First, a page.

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Afternoon tea is leisurely in this charming Belmont spot

Scones and a cuppa are a delightful respite from real world worries

Adel Donegan is the owner of Vintage Tea and Cake in Belmont.Suzanne Kreiter/Globe Staff

Where to The Vintage Tea and Cake Company in Belmont, where you can sip tea in a leisurely manner and eat real tea sandwiches (no crusts!) and heavenly scones.

Why Because we all need to slow down a little and catch up with a friend or someone you love.

The sandwiches and cakes at Vintage Tea and Cake in Belmont. Suzanne Kreiter/Globe Staff

The Back Story Vintage Tea owner Adel Donegan, who is Turkish American and the daughter of a petroleum engineer, grew up in Colombia, the Middle East, and Amsterdam, then lived in England for 10 years, where she went to college. She studied film and worked on music videos and commercials in the UK. She began her tea business nine years ago out of her home, baking in a commercial kitchen, and catering parties for weddings and baby showers, carrying all her vintage tea cups and plates with her to every party. “When the living room got taken over by china,” she says, “I opened my own space.” That was six years ago. The Belmont location was a bakery only, where you could buy tea or coffee and confections from the case, but Donegan wasn’t licensed for seats. Right before the pandemic, she appealed to the zoning board and got 16 seats to host tea parties. Then everything closed down. Now, finally, Donegan is serving tea. It has a film set quality. You step into the shop and step back in time. One wall holds tea paraphernalia, and tables are set as if you’re visiting granny, if granny lived in Yorkshire.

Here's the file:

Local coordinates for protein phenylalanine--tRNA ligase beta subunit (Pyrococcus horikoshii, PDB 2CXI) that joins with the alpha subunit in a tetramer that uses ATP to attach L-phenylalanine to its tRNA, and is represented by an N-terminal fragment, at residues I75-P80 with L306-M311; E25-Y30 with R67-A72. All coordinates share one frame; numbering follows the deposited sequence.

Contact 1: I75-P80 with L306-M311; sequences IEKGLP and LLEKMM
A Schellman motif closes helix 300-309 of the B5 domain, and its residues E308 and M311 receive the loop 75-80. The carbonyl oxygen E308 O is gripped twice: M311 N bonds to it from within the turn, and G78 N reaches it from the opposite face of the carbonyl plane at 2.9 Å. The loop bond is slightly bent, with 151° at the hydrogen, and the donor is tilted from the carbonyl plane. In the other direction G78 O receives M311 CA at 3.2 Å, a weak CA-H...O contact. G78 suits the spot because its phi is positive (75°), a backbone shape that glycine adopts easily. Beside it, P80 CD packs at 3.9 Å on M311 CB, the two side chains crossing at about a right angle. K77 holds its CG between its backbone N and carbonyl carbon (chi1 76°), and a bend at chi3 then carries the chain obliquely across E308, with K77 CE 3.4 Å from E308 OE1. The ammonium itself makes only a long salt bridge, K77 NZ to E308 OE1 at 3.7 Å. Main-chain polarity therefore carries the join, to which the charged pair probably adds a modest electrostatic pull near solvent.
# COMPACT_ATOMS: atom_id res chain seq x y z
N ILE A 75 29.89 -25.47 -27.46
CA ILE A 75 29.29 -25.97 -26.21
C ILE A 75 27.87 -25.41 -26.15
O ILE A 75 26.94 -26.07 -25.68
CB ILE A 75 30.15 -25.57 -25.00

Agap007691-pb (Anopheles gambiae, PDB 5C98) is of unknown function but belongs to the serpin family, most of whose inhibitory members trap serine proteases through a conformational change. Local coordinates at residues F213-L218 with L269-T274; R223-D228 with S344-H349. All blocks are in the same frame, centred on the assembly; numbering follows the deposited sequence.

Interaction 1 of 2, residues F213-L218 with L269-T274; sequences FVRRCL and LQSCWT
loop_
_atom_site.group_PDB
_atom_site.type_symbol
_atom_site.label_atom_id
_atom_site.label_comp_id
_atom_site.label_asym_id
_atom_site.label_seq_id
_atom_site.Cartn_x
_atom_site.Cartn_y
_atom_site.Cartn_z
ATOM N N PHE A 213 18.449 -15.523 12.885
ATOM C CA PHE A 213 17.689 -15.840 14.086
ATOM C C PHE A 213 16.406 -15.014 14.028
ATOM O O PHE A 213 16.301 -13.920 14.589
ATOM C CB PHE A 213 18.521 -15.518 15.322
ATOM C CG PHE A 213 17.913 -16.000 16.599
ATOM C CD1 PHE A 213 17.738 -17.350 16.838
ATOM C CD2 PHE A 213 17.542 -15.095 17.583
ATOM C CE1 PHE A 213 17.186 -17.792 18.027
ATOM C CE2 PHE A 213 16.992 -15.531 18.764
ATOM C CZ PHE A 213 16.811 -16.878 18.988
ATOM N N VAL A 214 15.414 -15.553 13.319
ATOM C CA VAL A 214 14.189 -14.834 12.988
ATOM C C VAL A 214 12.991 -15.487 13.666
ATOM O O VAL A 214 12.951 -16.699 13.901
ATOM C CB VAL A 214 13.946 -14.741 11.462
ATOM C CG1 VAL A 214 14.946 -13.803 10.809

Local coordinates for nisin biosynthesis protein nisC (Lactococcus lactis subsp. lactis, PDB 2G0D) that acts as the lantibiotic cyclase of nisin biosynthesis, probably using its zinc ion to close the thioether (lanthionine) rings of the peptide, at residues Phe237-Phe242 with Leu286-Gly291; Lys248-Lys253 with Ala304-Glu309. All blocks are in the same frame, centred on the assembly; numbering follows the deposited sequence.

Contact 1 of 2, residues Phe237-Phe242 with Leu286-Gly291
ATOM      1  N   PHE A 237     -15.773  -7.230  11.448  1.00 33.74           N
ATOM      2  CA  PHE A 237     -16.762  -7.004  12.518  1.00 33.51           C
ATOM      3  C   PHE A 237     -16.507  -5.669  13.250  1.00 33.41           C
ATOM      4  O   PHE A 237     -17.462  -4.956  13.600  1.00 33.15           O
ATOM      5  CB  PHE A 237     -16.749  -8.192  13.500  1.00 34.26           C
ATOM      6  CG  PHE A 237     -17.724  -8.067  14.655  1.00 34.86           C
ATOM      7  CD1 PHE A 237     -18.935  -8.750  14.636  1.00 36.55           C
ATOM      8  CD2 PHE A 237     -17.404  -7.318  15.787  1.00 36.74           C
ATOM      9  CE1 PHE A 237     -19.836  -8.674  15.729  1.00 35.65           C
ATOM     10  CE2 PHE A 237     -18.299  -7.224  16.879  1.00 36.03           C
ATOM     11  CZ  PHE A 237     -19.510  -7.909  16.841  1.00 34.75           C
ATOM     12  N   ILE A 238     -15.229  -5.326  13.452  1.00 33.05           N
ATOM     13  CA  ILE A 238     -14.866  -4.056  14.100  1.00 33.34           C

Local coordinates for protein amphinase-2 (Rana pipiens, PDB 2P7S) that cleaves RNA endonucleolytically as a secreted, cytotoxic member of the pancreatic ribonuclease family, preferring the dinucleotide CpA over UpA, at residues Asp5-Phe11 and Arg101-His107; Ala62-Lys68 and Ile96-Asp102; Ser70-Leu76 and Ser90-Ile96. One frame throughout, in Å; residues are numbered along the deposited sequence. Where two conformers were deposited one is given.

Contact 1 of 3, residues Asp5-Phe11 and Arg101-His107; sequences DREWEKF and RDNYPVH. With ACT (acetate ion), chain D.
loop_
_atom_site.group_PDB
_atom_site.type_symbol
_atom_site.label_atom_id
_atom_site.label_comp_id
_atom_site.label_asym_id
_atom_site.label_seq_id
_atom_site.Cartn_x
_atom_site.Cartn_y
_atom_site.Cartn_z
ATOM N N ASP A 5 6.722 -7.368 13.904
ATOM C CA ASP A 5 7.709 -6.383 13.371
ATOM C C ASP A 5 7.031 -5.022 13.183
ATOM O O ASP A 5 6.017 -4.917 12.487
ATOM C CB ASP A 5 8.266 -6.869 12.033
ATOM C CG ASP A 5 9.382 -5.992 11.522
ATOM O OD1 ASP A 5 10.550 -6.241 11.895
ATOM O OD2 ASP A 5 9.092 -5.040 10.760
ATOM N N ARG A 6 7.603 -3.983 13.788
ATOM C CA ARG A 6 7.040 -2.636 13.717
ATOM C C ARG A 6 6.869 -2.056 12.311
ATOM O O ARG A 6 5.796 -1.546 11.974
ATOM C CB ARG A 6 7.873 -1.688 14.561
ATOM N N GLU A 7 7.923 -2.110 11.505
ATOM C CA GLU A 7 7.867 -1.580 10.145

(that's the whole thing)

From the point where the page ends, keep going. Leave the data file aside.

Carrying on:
The sandwiches and cakes at Vintage Tea and Cake in Belmont.Suzanne Kreiter/Globe Staff

What to Eat Every table gets a three-tiered cake stand holding pastries and fetching little sandwiches with fillings like egg salad, cucumber, or fig jam and goat cheese on honey-molasses bread. Vintage Tea’s now-famous scones are on the stand (they’re also sold at other shops, such as Brothers Marketplace in Weston and Tilly & Salvy’s Bacon Street Farm in Natick). The confections are all miniatures made by The Danish Pastry House in Watertown. These might include lemon squares, small fruit tarts, cookies dipped in chocolate, eclairs, and macarons in pretty hues. Donegan is baking the scones, which come with butter, jam, and clotted cream, and making mini quiches and all the sandwiches. Tea is by reservation, Thursday to Sunday until 3 p.m. ($30 per person).


Teacups and pots at Vintage Tea and Cake in Belmont.Suzanne Kreiter/Globe Staff

What to Drink Each tea drinker gets a pot from a long list of teas supplied by the Tea Guys in Whately; loose leaves are tucked into muslin pouches in chubby round teapots.


The Takeaway Donegan still caters tea events, to which she brings all the vintage china and settings (she prowls consignment stores and occasionally gets a box from a customer desperate to unload old-fashioned cups and saucers). In the friendly shop, you get a delightful respite from real world worries. The song on the sound system is “What a Difference a Day Makes.” It might as well have been, “What a Difference an Hour Makes.” 129 Belmont St., Belmont, 617-470-4321,

Sheryl Julian can be reached at